on foot, accompanied by their sons; above two thousand Innsbruckers following them. The general sentiment of gratitude was further testified by the enactment on the part of Ferdinand, and the glad acceptance on the part of the people, of various rules of devotion, which have gone to form the subsequent habits of the people. Three years of dearth succeeded the earthquake, and were accepted by the pious ruler and people as a heavenly warning to lead them to increased faith and devotion. Lutheran books which had escaped earlier measures against them were spontaneously brought forward and burnt; special devotion to the Blessed Sacrament was promoted, Ferdinand himself setting the example ; for whenever he met the Viaticum on the way to the sick, whether he was in a carriage or on horseback, he never failed to alight and kneel upon the ground, whatever might be its condition. This was indeed a special tradition of his house; it is told of Rudolf of Hapsburg, that one day as he was out hunting, a furious storm came on, soon swelling the mountain torrents, and sweeping away paths and bridges. On the brink of a raging stream, which there was no means of crossing, stood a priest, weather-bound on his way to carry the last Sacrament to a dying parishioner. Rudolf recognized the sound of the bell, and directed his steps by its leading to pay his homage to the hochwürdigste Gut. He no sooner learned the difficulty than he dismounted, and offered his own horse to the priest. When the priest brought the mount back next day, the pious prince told him he could not think of himself again crossing a horse which had been honoured by having borne his Lord and Redeemer, and begged him to keep it for the future service of religion.

While Philippine's relations never sought to overstep the limits which imperial etiquette had set them, Ferdinand seems to have treated them with kind cordiality. An instance of this was the magnificence with which he celebrated the marriage of her nephew, Johann von Kolourat, with her maid-of-honour, Katarina von Boimont, in 1580: the 'Neustadt' or principal street afforded space for tournaments and races which lasted many days, and attracted the remaining votaries of chivalry from all parts of Europe. The festivities were closed by a splendid pageant in which Ferdinand took part as 'Olympian Jove.'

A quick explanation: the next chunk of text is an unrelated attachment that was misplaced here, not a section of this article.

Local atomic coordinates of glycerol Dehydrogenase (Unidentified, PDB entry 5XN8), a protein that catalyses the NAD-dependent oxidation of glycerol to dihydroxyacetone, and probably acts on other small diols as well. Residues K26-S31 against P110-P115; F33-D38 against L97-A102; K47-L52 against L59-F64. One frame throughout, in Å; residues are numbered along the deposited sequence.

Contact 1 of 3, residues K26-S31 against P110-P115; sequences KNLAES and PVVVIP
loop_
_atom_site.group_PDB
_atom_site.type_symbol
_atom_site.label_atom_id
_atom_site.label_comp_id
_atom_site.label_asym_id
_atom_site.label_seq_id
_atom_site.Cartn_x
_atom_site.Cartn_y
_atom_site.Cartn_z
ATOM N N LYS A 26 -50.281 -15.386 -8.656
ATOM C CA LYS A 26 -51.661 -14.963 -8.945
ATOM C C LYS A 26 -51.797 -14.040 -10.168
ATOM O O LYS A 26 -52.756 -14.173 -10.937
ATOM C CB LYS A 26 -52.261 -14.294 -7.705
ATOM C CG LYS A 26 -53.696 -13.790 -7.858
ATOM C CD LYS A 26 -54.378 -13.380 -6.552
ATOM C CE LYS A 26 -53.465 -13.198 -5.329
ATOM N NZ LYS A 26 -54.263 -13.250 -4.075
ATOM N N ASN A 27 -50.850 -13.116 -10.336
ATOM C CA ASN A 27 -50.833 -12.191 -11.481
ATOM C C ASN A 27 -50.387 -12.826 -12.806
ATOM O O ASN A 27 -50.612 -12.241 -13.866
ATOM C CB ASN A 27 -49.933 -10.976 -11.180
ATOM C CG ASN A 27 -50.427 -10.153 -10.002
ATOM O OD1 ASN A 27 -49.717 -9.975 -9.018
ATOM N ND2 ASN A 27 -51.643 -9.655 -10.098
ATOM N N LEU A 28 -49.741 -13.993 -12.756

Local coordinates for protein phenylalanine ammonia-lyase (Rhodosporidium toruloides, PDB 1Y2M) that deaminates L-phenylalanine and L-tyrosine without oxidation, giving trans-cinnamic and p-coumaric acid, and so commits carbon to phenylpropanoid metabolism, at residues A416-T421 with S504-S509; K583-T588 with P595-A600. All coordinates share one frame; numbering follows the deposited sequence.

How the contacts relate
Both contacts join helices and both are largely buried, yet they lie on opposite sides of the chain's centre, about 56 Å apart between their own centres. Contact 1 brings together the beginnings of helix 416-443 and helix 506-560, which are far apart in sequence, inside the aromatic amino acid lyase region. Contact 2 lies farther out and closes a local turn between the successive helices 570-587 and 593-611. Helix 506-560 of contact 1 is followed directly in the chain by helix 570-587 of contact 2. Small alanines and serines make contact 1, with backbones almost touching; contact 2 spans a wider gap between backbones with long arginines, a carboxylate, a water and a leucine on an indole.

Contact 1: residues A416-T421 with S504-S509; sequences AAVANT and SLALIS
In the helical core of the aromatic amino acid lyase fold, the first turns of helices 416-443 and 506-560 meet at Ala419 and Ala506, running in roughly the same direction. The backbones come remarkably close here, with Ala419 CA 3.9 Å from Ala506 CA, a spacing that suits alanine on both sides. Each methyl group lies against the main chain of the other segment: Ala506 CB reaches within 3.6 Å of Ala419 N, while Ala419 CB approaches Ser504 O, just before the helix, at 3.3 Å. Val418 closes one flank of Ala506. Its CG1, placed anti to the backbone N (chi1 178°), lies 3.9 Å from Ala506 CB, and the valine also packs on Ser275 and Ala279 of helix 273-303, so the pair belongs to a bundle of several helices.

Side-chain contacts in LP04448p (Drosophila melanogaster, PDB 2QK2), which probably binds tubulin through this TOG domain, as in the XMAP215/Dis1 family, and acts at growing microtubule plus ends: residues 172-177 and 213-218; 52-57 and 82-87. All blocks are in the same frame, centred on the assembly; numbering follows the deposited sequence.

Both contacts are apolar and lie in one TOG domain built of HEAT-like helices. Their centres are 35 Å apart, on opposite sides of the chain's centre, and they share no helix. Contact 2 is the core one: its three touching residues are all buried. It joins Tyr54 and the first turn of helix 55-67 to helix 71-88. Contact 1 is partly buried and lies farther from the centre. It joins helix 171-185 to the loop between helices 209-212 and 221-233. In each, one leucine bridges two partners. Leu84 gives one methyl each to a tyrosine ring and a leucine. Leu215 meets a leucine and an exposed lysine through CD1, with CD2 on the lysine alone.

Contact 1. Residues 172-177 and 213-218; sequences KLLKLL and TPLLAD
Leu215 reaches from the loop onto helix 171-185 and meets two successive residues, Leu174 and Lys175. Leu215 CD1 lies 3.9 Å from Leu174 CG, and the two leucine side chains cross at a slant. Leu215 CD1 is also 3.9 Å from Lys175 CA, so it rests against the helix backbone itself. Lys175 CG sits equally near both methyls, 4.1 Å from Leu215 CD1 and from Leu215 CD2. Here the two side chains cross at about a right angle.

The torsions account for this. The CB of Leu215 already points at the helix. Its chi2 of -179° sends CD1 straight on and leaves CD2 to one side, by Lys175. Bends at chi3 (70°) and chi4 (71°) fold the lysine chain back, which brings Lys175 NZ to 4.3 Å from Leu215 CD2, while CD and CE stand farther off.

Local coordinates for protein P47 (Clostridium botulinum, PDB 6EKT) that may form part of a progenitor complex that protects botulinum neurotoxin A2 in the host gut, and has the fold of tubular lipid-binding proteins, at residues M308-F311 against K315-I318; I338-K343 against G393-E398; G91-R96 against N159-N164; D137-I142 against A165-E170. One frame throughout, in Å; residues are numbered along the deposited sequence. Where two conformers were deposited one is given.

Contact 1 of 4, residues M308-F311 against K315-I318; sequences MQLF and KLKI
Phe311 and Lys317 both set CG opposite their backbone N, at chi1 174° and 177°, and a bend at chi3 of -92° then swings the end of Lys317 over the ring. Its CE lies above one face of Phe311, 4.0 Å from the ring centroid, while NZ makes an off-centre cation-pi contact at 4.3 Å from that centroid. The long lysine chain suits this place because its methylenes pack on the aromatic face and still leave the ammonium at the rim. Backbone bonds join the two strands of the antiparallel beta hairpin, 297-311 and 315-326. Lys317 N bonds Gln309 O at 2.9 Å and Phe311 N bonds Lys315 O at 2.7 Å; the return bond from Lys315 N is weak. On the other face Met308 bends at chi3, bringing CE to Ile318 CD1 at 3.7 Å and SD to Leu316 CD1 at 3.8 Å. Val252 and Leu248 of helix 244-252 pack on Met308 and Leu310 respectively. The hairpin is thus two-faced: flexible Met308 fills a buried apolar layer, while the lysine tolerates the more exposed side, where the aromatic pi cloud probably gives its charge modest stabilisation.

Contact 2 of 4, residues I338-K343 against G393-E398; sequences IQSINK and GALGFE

In 1582 Ferdinand married Anna Katharina Gonzaga, daughter of the Duke of Mantua, who was equally pious with Philippine. The marriage was celebrated at Innsbruck with great pomp. She has the honour of being the first to introduce the Capuchin Order into Germany; it was not indeed decided without some discussion in the general chapter of the Order to let the monks accept the consequence of being exposed to a colder climate than that they were used to. The first stone of their monastery was laid by Ferdinand and Anna Katharina in August, 1593, at the intersection of the Universitäts-gasse and the Sill-gasse. Ferdinand died the following year, regretted by all the people, but by none more than by Anna Katharina, who passed the remainder of her days in a convent she had founded at Innsbruck. She died in 1621, and desired the following inscription to be put on her tomb: Miserere mei Domine dum veneris in novissimo die.'